Seventeen states filed a lawsuit Wednesday challenging President Obama’s decision to temporarily defer deportation for millions of immigrants who qualify for DACA of the new Deferred Action for Parental Accountability (DAPA) program. The lawsuit argues that the president’s executive actions “violated his constitutional duty to enforce the laws and illegally placed new burdens on state budgets,” according to The New York Times. The coalition of states behind the lawsuit include Alabama, Georgia, Idaho, Indiana, Kansas, Louisiana, Maine, Mississippi, Montana, Nebraska, North Carolina, South Carolina, South Dakota, Texas, Utah, West Virginia and Wisconsin.

Texas Attorney General Greg Abbott, who is leading the coalition, said President Obama was “abdicating his responsibility to faithfully enforce the laws that were duly enacted by Congress and attempting to rewrite immigration laws, which he has no authority to do.” If this sounds familiar, it is because these arguments were essentially the same made by conservative members of Congress in Tuesday’s hearings about the president’s executive action. And like those arguments, the lawsuit appears designed to be more about political grandstanding than genuine concern for the state of the Constitution.

The complaint alleges that President Obama’s decision to grant deferred action will trigger a new wave of undocumented immigration, increase human trafficking, and force states to expend substantial resources on law enforcement, health care, and education. It claims the president violated his constitutional duty to ensure “laws be faithfully executed” by changing the law, and violated the Administrative Procedure Act by exceeding his authority and rewriting immigration laws to contradict priorities Congress adopted.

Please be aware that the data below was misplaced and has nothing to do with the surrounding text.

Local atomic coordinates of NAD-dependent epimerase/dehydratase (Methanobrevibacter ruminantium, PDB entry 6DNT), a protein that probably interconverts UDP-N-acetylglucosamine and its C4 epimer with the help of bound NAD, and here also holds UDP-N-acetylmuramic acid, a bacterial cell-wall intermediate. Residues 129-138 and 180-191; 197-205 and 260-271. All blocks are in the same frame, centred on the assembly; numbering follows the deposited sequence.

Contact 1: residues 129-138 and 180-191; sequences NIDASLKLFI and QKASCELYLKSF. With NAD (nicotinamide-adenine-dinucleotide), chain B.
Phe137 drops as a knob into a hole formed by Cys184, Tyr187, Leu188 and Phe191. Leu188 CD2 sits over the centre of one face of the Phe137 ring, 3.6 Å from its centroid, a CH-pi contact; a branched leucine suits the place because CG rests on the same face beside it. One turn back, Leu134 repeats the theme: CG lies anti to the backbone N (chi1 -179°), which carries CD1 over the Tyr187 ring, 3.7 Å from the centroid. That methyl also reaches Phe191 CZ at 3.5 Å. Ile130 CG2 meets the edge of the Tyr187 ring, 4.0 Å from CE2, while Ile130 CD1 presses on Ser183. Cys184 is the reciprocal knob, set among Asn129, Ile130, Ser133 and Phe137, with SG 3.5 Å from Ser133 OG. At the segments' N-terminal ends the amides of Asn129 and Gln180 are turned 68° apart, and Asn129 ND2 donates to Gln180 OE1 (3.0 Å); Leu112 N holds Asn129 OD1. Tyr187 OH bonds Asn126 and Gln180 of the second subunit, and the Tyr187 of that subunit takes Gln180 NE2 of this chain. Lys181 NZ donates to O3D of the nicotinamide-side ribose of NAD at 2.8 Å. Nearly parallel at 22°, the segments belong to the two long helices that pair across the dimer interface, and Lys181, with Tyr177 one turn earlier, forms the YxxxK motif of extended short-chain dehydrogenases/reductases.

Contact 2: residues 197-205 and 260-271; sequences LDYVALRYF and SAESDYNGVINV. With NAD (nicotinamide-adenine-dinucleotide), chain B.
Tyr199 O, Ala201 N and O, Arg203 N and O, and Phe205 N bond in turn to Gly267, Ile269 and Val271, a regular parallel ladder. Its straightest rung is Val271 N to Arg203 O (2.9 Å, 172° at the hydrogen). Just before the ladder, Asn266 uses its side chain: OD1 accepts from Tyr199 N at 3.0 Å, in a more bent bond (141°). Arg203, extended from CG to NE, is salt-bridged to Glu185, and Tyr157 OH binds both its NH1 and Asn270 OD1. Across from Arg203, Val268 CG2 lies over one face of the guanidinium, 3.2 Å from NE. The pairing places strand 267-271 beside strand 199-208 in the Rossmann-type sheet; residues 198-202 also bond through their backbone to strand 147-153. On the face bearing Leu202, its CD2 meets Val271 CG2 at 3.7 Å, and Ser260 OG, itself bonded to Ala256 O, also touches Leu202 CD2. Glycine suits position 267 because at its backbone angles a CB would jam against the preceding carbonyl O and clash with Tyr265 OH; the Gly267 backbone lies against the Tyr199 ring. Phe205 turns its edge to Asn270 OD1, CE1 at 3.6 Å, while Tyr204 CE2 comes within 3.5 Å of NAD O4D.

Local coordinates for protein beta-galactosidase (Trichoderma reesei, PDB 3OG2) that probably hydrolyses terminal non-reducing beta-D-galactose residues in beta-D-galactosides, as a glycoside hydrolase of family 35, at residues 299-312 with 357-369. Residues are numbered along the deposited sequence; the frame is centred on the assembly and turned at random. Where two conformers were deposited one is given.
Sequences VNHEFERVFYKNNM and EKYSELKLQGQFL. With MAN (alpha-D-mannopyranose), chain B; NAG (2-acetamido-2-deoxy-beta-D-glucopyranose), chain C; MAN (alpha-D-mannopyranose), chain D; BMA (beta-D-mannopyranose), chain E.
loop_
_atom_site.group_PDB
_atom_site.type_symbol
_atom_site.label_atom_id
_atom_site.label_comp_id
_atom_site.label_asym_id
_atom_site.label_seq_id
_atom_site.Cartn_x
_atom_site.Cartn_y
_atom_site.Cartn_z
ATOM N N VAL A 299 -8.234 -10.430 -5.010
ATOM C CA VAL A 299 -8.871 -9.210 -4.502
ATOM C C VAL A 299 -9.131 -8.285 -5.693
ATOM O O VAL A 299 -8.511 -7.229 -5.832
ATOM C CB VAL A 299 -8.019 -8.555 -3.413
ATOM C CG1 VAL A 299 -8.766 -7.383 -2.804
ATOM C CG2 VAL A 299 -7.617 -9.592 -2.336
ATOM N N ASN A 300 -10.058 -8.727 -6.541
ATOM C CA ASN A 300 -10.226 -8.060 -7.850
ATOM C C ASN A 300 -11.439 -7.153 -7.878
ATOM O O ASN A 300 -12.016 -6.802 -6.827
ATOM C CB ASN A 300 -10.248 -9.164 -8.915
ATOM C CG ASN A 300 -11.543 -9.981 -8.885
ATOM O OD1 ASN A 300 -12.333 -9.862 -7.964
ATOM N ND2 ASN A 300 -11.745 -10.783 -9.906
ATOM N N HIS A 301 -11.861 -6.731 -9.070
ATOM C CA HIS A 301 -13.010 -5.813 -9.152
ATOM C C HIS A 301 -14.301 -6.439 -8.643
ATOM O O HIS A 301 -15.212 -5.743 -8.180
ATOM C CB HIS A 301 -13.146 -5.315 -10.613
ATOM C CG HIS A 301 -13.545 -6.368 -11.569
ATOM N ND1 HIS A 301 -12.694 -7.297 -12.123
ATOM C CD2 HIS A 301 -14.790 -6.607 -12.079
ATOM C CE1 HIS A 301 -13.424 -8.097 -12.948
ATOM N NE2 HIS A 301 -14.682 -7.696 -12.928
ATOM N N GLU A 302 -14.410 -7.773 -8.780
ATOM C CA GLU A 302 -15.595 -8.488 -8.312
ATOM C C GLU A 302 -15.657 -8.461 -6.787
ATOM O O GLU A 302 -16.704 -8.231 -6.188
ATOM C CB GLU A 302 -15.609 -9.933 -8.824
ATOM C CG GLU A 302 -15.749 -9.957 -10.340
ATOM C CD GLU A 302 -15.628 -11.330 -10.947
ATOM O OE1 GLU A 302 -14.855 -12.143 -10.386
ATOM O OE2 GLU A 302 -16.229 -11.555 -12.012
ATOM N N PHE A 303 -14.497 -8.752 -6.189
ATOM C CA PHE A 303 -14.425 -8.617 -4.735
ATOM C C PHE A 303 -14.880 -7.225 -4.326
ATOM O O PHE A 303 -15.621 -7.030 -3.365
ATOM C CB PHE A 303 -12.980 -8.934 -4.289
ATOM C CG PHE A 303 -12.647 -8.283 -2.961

In fact, President Obama used his executive authority to provide temporary fixes for certain individuals pending a long-overdue legislative overhaul of our broken immigration system. The legal authority for his actions is well-established, and his actions follow the decisions of many other presidents to use their discretion to temporarily address immigration problems

Ironically, the complaint concludes by stating: “If the Plaintiff States had the sovereign power to redress these problems, they would. But the Supreme Court has held that authority over immigration is largely lodged in the federal government. […] Accordingly, litigation against the federal government is the only way for the States to vindicate their interests and those of their citizens.” In support of this proposition, however, the complaint cites the Supreme Court’s SB 1070 Arizona v. United States, which provides a ringing endorsement of the executive branch’s broad discretionary authority in the realm of immigration enforcement. In other words, it says that the executive branch has the authority to do exactly what the states are complaining about.

The states’ lawsuit is wasting time attacking actions that reflect a valid exercise of President Obama’s executive authority and help to better prioritize scarce immigration enforcement resources to target noncitizens who pose a real threat to our country. Instead of suing over them, these states should follow the lead of other states and cities that are making their communities more welcoming to immigrants.